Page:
I caught the writing bug when I was ten, when I joined an essay writing contest. The topic was: "Where did you spend summer and what did you do?"
I wrote about the summer I spent with my grandparents. I described how grandpa taught me to climb trees, and how soon after that, I discovered how scary it was to climb down from a branch ten feet above the ground. I described how my grandma brewed strong coffee, and how the aroma drifted and lingered throughout their little hut every morning. I described the long walks and spontaneous swims in the rivers I took with my aunts and uncles.
It was a simple topic, but it had a tremendous impact on my life. I knew writing was what I wanted to do.
And now, nearly 17 years later, I can still hear grandpa's laughter, still smell grandma's coffee, still shiver at the memory of how cold those rivers were. Their little hut is forever etched in my memory.
I grew up; now I'm a writer. And whenever I'm stuck and ideas seem to run out, I remember that summer. My grandparents may be gone but they left me with memories I can draw inspiration from. They left me a place I can go back to in my mind -- their home. In a way, they never really left.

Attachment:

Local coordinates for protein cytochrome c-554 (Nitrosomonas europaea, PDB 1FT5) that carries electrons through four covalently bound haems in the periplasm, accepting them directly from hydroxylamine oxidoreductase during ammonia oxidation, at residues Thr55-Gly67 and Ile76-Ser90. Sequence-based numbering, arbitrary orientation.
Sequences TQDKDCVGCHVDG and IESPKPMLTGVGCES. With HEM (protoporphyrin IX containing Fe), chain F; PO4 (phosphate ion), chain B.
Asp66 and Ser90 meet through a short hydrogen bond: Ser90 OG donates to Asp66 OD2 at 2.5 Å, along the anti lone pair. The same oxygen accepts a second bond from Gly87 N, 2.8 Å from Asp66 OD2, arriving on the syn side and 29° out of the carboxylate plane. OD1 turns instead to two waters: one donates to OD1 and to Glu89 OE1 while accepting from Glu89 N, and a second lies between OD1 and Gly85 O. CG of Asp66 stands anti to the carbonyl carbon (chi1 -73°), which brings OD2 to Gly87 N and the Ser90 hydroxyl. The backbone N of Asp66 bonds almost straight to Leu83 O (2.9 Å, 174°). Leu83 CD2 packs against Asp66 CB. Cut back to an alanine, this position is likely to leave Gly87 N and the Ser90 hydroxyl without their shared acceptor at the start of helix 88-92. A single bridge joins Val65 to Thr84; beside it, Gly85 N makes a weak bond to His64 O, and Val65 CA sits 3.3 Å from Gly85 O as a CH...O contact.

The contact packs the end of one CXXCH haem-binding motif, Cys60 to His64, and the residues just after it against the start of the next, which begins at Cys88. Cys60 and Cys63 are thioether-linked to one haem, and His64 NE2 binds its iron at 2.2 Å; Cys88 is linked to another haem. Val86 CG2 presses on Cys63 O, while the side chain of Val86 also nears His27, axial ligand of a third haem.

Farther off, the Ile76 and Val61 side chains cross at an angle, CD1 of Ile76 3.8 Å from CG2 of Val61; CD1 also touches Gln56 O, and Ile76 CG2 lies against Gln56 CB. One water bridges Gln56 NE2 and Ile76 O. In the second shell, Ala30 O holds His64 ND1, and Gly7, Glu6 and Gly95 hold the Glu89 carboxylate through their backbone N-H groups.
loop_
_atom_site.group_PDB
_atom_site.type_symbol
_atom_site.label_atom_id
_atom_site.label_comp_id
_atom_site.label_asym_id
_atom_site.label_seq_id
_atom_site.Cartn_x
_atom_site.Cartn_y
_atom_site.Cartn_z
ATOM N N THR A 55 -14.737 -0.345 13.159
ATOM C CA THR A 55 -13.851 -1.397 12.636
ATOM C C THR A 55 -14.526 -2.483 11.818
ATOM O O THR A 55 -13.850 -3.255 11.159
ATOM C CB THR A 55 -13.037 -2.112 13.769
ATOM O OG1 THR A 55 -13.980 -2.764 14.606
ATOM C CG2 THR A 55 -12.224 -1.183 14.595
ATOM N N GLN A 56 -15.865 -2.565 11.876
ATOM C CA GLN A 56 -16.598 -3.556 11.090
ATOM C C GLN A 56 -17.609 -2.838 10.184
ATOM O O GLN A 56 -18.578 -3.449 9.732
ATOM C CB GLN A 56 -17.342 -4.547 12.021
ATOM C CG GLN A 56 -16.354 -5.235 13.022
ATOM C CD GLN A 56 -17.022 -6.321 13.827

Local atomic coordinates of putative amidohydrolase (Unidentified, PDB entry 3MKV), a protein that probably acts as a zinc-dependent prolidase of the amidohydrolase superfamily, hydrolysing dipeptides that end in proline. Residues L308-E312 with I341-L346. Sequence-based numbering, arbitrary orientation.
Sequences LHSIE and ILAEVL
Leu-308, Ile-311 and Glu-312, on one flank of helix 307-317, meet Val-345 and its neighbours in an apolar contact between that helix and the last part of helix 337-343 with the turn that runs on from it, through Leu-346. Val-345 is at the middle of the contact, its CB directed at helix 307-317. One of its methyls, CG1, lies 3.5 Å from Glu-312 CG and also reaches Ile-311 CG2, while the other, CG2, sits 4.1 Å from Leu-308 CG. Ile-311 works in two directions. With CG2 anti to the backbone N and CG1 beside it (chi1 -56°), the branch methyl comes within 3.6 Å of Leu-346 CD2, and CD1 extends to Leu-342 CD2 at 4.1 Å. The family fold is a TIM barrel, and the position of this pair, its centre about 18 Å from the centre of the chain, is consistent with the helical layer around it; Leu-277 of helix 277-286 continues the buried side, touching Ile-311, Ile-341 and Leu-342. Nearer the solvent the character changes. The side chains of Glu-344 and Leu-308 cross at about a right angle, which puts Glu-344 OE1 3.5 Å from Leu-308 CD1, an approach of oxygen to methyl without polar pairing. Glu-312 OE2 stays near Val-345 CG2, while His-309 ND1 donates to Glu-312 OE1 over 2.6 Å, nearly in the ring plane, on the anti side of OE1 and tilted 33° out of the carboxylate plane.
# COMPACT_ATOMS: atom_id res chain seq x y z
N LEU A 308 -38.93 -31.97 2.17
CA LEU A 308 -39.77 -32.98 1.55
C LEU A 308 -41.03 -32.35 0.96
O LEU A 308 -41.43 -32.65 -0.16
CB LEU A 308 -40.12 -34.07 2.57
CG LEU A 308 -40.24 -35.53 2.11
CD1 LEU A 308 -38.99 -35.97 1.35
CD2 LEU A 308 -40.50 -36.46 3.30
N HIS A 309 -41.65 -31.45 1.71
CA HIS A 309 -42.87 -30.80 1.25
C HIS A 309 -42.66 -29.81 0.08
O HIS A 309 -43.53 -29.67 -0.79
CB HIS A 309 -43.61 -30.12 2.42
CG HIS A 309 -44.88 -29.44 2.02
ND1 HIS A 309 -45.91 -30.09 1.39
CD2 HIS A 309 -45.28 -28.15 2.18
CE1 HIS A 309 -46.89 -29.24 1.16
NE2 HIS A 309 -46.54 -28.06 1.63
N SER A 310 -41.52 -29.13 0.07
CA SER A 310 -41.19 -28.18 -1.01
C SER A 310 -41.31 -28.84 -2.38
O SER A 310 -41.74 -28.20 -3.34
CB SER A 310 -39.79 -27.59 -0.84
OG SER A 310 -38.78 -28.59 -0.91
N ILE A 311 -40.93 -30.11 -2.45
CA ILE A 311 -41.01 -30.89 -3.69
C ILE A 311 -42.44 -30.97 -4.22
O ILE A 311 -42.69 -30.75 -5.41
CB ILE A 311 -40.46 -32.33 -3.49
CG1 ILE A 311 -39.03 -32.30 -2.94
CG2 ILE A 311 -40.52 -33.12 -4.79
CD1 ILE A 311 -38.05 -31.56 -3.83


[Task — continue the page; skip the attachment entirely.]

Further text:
And that's enough to make the words come out again. I re-discover the wonder of writing each time I remember where I was the summer before I turned ten.
That's the way writing is. You can go back in your mind and make memories come alive. Your cousins, aunts, uncles, parents, friends and grandparents can be brought to life so vividly that your family will cherish them forever. Forever? Yes.
Phaedo's old man Socrates still struggles to dispense his last words of wisdom before the poison lays him last to sleep; he lives on every time someone picks up The Dialogues.